9. Philip Francis Nowlan’s Radium Age sci-fi adventure Armageddon 2419 A.D. (1928). Nowlan’s novella first appeared in the August 1928 issue of Amazing Stories (the same issue which launched E.E. “Doc” Smith’s serial The Skylark of Space). In it, 29-year-old WWI vet and mining engineer Anthony Rogers falls into a state of suspended animation (in the year 1927), then wakes up five hundred years later. He discovers an America that for the past three centuries has been a backward province of the globe-spanning, part-Mongolian part-alien Han Empire. Taken in by a gang of American rebels, he becomes a freedom fighter in the Second War of Independence. A sequel, The Airlords of Han, was published in March 1929. Fun fact: Nowlan’s long-running and much-imitated Buck Rogers comic strip, illustrated by Dick Calkins, first appeared in January 1929. The protagonist was renamed in imitation of the popular cowboy actor Buck Jones. The original novella was serialized here at HILOBROW.
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    1962 edition

  11. Alexander Romanovich Belyaev’s Radium Age sci-fi adventure Amphibian Man (1928; Человек-амфибия, also known as The Amphibian). In order to save his son’s life, Salvator, an Argentinean maverick surgeon and scientist, transplants a set of shark’s gills onto the boy. Although the experiment is a success, Ichthyander — like Aquaman, say, or the Boy in the Plastic Bubble — can no longer interact normally with humankind. He spends most of his time in the ocean, diving. A local pearl harvester, Pedro, who captures the fabled “Sea Devil” of La Plata Bay, attempts to exploit Ichthyander’s abilities — but the boy is more concerned with improving living conditions for the world’s poor than in helping one capitalist get richer. Possibly inspired by Jean de La Hire’s 1909 sci-fi novel The Man Who Could Live In Water. Fun fact: Alexander Belyaev, “Russia’s Jules Verne,” died of starvation in 1942 when his town was occupied by German troops. The 1962 musical film adaptation of the book, directed by Vladimir Chebotaryov, was a huge success in the USSR. Featuring a cast of beautiful young actors, the film’s theme song, “The Sea Devil,” became a hit that was played well into the 1990s. It inspired a 2004 TV series, as well as a mid-1960s experiment in living underwater, which was named The Ichthyander Project.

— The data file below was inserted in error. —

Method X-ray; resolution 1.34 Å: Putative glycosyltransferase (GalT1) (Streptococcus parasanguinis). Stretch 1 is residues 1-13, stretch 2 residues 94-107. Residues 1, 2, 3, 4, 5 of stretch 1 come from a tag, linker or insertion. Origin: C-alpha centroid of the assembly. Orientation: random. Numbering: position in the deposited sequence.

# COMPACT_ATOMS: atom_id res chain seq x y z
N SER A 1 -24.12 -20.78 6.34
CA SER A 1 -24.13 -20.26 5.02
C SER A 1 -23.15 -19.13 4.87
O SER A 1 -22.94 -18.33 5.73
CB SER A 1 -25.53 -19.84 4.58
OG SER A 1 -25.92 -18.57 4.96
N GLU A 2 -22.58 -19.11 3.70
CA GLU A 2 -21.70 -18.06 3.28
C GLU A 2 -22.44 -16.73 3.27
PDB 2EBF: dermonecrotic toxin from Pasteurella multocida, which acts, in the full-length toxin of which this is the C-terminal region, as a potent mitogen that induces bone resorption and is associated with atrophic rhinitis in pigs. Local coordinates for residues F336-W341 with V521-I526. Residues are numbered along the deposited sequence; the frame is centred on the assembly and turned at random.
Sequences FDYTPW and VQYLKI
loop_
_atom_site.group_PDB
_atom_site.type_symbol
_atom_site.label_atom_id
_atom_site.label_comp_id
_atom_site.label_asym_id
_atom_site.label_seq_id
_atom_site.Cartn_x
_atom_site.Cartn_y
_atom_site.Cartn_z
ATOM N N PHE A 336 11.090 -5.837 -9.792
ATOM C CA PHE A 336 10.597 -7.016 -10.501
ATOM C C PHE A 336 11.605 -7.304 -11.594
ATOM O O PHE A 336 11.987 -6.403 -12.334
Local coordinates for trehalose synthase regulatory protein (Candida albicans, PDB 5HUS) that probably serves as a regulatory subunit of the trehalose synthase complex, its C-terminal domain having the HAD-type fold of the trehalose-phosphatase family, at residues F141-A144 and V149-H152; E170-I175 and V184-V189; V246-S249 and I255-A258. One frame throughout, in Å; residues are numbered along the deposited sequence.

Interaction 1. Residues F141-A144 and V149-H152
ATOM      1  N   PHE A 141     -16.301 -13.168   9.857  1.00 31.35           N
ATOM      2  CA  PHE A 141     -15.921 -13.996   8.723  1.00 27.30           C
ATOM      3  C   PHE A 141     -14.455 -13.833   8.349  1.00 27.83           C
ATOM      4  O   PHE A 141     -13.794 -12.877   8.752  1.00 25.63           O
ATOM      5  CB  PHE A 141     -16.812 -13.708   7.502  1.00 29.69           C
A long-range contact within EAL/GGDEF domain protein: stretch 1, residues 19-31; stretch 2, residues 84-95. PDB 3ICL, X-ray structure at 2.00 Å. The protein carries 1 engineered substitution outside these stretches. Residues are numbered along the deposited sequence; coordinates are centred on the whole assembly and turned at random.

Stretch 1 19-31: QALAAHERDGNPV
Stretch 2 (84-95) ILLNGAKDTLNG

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  13. Arthur Conan Doyle’s Radium Age sci-fi adventure When the World Screamed (1928). Narrated by a drilling engineer, the fifth and final Professor Challenger adventure takes us not outward (e.g., to a South American plateau crawling with dinosaurs), nor inward (e.g., to an airtight chamber, while the Earth passes through a poison belt), but instead downward. Challenger, here described as “a primitive cave-man in a lounge suit,” while also “the greatest brain in Europe,” proposes to drill his way from a tract of land in Sussex (England) eight miles beneath the planet’s epidermis. Why? In order to prove his hypothesis that the world is itself a living organism. In the end, Challenger becomes “the first man of all men whom Mother Earth had been compelled to recognize.” A novella, rather than a full-length novel, like all of the Challenger books the author’s goal — in addition to entertaining — is to demonstrate the superiority of abductive (logical yet intuitive) to inductive (purely scientific) reasoning. Fun fact: Some historians of science note that Doyle here challenges both the disregard for ecological thinking in his own time, and the role scientists play in the changing relationship of humankind to nature. Serialized here at HILOBROW.